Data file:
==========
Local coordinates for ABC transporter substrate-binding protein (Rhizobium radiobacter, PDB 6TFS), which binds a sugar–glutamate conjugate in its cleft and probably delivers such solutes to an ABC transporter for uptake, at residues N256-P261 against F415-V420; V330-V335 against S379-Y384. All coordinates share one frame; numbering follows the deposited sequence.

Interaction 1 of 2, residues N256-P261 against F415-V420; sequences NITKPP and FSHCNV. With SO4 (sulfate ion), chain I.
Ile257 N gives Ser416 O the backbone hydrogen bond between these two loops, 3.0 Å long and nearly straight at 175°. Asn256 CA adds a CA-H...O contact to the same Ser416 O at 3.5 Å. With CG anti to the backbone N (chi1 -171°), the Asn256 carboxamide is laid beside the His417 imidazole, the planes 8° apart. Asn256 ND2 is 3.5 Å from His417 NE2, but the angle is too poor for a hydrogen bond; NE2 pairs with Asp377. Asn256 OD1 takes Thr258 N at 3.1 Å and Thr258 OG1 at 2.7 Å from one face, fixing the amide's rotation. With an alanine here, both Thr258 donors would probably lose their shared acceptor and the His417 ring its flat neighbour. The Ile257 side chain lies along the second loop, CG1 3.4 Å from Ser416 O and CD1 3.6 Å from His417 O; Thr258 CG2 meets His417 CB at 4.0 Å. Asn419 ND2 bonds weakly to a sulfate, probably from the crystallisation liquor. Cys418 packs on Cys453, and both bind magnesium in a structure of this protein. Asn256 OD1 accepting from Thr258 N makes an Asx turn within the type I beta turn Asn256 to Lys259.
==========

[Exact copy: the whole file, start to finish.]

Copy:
Local coordinates for ABC transporter substrate-binding protein (Rhizobium radiobacter, PDB 6TFS), which binds a sugar–glutamate conjugate in its cleft and probably delivers such solutes to an ABC transporter for uptake, at residues N256-P261 against F415-V420; V330-V335 against S379-Y384. All coordinates share one frame; numbering follows the deposited sequence.

Interaction 1 of 2, residues N256-P261 against F415-V420; sequences NITKPP and FSHCNV. With SO4 (sulfate ion), chain I.
Ile257 N gives Ser416 O the backbone hydrogen bond between these two loops, 3.0 Å long and nearly straight at 175°. Asn256 CA adds a CA-H...O contact to the same Ser416 O at 3.5 Å. With CG anti to the backbone N (chi1 -171°), the Asn256 carboxamide is laid beside the His417 imidazole, the planes 8° apart. Asn256 ND2 is 3.5 Å from His417 NE2, but the angle is too poor for a hydrogen bond; NE2 pairs with Asp377. Asn256 OD1 takes Thr258 N at 3.1 Å and Thr258 OG1 at 2.7 Å from one face, fixing the amide's rotation. With an alanine here, both Thr258 donors would probably lose their shared acceptor and the His417 ring its flat neighbour. The Ile257 side chain lies along the second loop, CG1 3.4 Å from Ser416 O and CD1 3.6 Å from His417 O; Thr258 CG2 meets His417 CB at 4.0 Å. Asn419 ND2 bonds weakly to a sulfate, probably from the crystallisation liquor. Cys418 packs on Cys453, and both bind magnesium in a structure of this protein. Asn256 OD1 accepting from Thr258 N makes an Asx turn within the type I beta turn Asn256 to Lys259.